Coburn, Parman: Medicaid 'rebalancing' plan is Obamacare by another name
The Oklahoma Health Care Authority's Medicaid “rebalancing” plan is being considered by lawmakers. The plan is simply Obamacare Medicaid expansion rebranded. As conservatives concerned about fiscal responsibility, we urge lawmakers to reject it.
The rebalancing scheme is a policy that expands the scope and size of the federal government and increases dependency on government programs. It removes one more state barrier that separates us from a single-payer system in the United States. And of course it would further balloon state taxpayer spending by $1 billion (at a minimum) over the first 10 years and would increase the federal debt by $10 billion.
According to OHCA, the plan would add some 175,000 to the Medicaid rolls while promising to shift a similar number to the flawed Obamacare private market in the future (though it's quite unlikely that portion of the plan will ever happen). Yet one study suggests that half or more of those targeted for expansion are already covered by job-related health insurance.
As the Congressional Budget Office noted, this creates an incentive not to work. The 175,000 targeted by OHCA are able-bodied adults. The proposal would increase from 27 percent to 33 percent the number of Oklahomans dependent on health care entitlements in addition to Medicare.
A core element of the OHCA proposal is qualifying for Obamacare funds that would require gutting the Insure Oklahoma program by removing enrollment caps, work requirements and accountable cost sharing. This plan would simply force more Oklahomans onto the welfare rolls. Can anyone sensibly suggest that our strapped state or federal budget can afford another vast entitlement program?
Nor can OHCA provide reliable cost estimates. The numbers keep increasing, meaning our liability is open-ended and guaranteed. Not one state using a similar plan has seen a reduction in costs to the state. All have increased.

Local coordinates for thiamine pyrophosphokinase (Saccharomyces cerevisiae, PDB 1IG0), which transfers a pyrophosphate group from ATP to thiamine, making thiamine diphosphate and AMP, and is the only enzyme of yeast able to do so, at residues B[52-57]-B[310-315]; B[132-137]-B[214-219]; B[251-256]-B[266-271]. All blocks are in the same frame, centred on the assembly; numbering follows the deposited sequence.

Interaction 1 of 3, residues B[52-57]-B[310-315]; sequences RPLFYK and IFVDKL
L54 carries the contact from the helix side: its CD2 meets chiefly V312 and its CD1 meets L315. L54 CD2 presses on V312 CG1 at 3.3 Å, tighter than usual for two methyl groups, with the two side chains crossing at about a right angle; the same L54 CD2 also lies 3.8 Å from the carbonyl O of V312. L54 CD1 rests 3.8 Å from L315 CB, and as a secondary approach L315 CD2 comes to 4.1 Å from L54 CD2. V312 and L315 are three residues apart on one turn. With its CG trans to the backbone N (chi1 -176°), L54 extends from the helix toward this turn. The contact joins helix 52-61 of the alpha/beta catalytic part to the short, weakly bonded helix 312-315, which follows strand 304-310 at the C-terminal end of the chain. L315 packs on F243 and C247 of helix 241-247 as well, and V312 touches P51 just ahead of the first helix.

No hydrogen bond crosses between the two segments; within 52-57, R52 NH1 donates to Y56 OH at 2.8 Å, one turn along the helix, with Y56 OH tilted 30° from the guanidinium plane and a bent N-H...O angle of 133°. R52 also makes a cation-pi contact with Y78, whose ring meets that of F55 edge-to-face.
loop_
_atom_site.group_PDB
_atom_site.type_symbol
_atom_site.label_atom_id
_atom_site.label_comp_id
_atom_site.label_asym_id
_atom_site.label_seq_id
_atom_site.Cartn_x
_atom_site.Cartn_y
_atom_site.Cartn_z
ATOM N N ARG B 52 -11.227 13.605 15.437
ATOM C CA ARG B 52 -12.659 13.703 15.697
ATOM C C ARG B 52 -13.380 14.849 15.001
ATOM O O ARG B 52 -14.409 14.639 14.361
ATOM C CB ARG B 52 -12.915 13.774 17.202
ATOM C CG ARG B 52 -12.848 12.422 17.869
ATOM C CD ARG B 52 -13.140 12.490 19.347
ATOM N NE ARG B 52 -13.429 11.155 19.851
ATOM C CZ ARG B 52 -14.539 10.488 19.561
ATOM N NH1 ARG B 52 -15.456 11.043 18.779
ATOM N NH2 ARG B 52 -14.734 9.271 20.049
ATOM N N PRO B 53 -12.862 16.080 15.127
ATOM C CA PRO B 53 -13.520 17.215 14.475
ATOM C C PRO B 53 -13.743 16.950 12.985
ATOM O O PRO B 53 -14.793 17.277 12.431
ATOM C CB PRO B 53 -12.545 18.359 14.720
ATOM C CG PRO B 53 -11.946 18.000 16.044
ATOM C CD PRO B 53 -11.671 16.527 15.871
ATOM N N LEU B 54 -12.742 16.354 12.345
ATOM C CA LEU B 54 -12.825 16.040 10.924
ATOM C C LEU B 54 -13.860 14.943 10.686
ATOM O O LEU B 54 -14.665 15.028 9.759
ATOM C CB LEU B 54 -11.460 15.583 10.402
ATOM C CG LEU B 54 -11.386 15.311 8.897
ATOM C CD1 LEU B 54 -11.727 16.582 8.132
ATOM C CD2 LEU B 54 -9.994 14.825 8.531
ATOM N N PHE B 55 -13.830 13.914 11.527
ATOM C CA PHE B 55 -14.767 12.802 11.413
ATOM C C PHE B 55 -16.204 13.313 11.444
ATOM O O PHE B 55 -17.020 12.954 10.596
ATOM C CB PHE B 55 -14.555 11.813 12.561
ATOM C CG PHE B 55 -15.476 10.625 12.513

In fact the OHCA proposal is similar to an unfunded pension liability, except that the cost will have to be funded each year. Oklahoma has finally taken steps to address that pension budget hole; the state can't afford to open the spigot for yet another costly program.
Supporters argue this is not expanding Medicaid because participants would be insured by private carriers. That's somewhat disingenuous because the funding mechanism — and more important, the financial responsibility — will be that of state and federal taxpayers.
Oklahoma rejected the Obamacare exchange grant, saving the state hundreds of millions of dollars in state-based exchange cost overruns being experienced by other states. Now we're being urged to accept funds from the federal government along with their requirements to run a health care program, according to their rules.
Gov. Mary Fallin had it exactly right in her 2014 State of the State address: “We cannot plunge this nation further into debt, or place Oklahoma on a fiscally unsound path, by expanding Medicaid. Both the president's plan and alternative proposals that rely on federal dollars in the Affordable Care Act amount to the same thing: a dramatic growth in unsustainable government spending.”
Coburn, a former Republican U.S. senator from Muskogee, has served thousands of Medicaid patients as a medical doctor. Parman, an attorney, has served as secretary of state for Oklahoma and secretary of commerce.